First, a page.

I'm going to say that every guest has made an impact on me. Honestly. The people of Birmingham are so welcoming and friendly; I feed off of that.


    Q: What are some of your career goals? I hope to graduate from nursing school, work for a year, then go back to school and a get a masters degree. Eventually a doctorate.


    Q: Describe yourself in 3 words: Brilliant. Gorgeous.Humble.


    Q. If your house were edible, what would it be?  Ginger Crunch bars, Nuff said.


    Q:  What is your most embarrassing moment while working at O’Henry’s? The owner came in one day and ordered a Gibralter Quad Shot. I forgot the steamed milk. Way to go, messed up the owners drink...


    Q: What is your favorite coffee and why? Ethiopian Yirgacheffe. It's super smooth and I like its herbal and fruity characteristics.



    Q: What is one thing none of your co-workers know about you? Before I was hired I was in a dark place. I watched all six seasons of Breaking Bad in a little over a month.  


    Q: If you could have coffee with anybody today, who would it be? Nicolas Cage. There isn't a "why" part to this question, so I'm going to leave it at that.

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  • Located in East Africa near the Indian Ocean, Kenya has an ideal climate and altitude to grow great coffee. Ironically enough, Kenya was mostly a tea-drinking nation. But then coffee was planted in the late 1800s and British settlers assumed control of the coffee industry. It wasn't until the 1930s that the British lost control, Kenya took over the coffee trade and the Coffee Board of Kenya was established. This allowed the spread of the coffee industry throughout more regions in Kenya, not just the colonies the British had set up.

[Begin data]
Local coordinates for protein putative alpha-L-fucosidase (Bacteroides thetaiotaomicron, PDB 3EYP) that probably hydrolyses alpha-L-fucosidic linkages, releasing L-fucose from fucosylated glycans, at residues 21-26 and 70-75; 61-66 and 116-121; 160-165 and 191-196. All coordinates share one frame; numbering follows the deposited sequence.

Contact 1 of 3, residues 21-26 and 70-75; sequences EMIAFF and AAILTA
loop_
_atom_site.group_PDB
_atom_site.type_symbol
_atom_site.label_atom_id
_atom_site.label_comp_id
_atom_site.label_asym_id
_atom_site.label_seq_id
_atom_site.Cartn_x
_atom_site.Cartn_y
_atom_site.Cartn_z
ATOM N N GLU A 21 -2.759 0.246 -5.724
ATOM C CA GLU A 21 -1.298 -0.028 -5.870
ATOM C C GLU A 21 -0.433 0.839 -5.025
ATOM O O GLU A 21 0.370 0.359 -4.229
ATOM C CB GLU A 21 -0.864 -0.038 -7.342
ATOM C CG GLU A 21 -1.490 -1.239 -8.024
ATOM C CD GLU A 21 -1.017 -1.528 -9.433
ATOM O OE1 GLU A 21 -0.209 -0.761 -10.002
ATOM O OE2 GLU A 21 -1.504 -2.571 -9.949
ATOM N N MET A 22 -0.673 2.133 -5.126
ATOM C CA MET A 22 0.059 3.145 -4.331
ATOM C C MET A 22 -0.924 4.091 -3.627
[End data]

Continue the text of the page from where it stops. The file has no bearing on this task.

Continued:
Coffee is one of the most important cash crops in the country and the industry employs hundreds of thousands of people. The main growing region is Mount Kenya, which stretches from the mountain all the way to the border of the capital city, Nairobi. The coffees produced from Kenya are well-balanced in the cup, yet very complex. They bring both a winy acidity and sweet fruit notes to the cup. Other Kenyan coffees also bring berry undertones and citrus undertones.

    The Kenyan AA that O'Henry's carries is the top grade of bean in Kenya. The AA stands for the size of the bean. The bigger the bean, the better the grade it gets. All coffees are hand picked and sorted to determine the size as well as if there are any deformities of the bean. Look for a clean, complex and berrylike taste in the cup.